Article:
In this article, we will only be using Flexible Height Gallery to hold our sections and a normal Vertical Gallery to display items under each group in your PowerApps application.

One cool thing in PowerApps is the flexibility of how you can use controls throughout your application. In this article, we will be exploring the capability of Gallery to contain another Gallery or a nested Gallery.

In displaying your data, the first thing that you must consider is how big your data can be visually. By understanding the values that are available to your data source, you can select the correct Gallery template to use for your case.

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The Gallery control in PowerApps has a property called Template Size. Template Size is the height of each item in a gallery in vertical orientation or the width of each item in a gallery in a horizontal orientation. Template Size allows you to define the specific width or height of each item in your gallery. This is useful for keeping the consistency of your user interface and you would most likely use this on data source with consistent or maximum length of values.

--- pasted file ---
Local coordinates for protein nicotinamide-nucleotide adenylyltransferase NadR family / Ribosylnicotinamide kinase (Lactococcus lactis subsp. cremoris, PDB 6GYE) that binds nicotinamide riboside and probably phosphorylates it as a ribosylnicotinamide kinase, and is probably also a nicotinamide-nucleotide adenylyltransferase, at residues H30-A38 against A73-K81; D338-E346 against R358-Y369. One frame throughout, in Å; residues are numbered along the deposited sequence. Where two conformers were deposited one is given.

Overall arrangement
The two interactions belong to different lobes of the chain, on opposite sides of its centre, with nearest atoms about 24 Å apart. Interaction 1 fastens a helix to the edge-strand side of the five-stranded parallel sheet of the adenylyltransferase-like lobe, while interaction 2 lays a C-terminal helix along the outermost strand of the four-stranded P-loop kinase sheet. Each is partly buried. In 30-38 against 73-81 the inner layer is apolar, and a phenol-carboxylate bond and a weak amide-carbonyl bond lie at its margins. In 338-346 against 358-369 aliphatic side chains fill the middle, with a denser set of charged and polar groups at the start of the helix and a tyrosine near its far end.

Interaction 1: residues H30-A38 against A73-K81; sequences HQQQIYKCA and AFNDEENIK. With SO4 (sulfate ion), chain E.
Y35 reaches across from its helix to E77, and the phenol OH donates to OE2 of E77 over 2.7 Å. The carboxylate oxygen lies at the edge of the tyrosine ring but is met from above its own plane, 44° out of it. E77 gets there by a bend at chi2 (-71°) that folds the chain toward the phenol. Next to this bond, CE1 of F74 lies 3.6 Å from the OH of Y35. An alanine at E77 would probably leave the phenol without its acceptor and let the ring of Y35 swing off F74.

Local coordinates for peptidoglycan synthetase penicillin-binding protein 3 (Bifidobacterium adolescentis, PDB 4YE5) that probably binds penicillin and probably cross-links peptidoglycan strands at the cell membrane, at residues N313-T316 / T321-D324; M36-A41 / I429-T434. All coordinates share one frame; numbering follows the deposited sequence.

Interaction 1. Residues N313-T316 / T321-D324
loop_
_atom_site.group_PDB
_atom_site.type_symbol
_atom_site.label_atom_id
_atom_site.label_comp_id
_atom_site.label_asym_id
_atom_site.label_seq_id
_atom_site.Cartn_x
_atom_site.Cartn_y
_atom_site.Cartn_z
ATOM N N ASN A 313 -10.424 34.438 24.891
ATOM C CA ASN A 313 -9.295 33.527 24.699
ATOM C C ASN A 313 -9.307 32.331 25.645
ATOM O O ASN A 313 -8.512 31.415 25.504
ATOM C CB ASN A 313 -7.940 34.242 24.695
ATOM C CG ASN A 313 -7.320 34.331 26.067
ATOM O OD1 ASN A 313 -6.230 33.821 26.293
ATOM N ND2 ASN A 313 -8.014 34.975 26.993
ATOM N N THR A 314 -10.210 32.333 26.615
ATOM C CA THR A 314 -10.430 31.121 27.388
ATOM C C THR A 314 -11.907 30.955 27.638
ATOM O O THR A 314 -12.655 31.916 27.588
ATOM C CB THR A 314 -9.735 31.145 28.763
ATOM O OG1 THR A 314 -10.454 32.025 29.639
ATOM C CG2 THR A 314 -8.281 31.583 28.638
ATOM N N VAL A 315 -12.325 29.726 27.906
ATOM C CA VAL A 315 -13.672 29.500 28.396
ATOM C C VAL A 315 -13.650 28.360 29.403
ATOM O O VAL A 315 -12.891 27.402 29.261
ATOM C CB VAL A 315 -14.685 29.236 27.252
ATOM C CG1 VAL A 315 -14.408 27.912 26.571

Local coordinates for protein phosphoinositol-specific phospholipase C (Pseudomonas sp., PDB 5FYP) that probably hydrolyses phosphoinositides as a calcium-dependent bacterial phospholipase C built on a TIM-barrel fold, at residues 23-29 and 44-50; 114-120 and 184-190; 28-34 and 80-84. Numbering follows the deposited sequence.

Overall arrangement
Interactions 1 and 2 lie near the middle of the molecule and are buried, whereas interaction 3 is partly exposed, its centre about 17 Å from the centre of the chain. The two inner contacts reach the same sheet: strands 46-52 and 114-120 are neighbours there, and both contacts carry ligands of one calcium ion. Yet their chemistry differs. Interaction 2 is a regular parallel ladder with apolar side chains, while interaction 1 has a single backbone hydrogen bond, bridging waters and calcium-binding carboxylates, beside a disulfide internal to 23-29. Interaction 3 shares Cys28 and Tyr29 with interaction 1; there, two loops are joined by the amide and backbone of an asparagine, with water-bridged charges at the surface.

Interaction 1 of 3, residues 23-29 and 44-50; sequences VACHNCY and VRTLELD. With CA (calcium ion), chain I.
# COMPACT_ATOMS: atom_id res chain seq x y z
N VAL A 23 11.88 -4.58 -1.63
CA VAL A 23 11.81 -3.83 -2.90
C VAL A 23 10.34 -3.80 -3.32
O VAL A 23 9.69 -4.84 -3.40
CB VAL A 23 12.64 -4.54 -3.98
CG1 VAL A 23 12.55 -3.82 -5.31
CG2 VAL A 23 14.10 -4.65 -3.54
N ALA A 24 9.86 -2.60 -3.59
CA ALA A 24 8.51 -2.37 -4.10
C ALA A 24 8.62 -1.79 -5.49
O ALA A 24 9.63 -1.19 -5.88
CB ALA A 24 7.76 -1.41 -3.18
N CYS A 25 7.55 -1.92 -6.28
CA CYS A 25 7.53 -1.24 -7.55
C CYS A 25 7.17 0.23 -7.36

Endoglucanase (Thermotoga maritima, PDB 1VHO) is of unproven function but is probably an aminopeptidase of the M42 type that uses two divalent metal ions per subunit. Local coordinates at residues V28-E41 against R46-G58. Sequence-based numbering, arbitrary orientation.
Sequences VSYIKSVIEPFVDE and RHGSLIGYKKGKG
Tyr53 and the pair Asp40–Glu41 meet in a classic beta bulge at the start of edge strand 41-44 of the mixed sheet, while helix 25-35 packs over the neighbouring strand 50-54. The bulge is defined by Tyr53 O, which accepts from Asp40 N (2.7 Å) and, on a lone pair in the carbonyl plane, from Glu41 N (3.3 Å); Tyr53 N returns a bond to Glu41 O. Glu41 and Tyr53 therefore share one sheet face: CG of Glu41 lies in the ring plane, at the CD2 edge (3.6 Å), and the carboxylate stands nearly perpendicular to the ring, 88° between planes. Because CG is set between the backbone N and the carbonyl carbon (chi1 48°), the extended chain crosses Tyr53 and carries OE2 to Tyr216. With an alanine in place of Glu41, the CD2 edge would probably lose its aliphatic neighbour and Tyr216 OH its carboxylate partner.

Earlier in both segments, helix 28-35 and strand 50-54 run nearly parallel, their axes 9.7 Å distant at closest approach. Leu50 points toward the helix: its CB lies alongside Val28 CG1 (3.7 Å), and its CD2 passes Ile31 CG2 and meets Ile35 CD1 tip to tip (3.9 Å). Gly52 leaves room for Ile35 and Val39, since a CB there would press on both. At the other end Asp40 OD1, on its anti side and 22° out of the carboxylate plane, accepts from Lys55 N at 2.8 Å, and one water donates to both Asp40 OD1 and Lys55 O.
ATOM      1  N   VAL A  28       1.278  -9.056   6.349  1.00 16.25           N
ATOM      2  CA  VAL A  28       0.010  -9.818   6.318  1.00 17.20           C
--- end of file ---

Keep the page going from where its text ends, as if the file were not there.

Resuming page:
However, on dataset where it may contain inconsistent length of values like paragraphs, it would require you to use Flexible Height Galleries. Flexible height galleries allow each item to have its own height depending on the controls that are available inside the gallery.

For our example, we need Flexible Height Galleries because, as we section or group our dataset, we won’t be able to identify the exact number of group our dataset will have as well as the exact number of items that are going to be available for each group.

In this example, you’ll create a Contacts list that is grouped by the first letter of each Contact’s first name. We will be using an Excel file that contains a table with a list of contacts which can be downloaded here: ___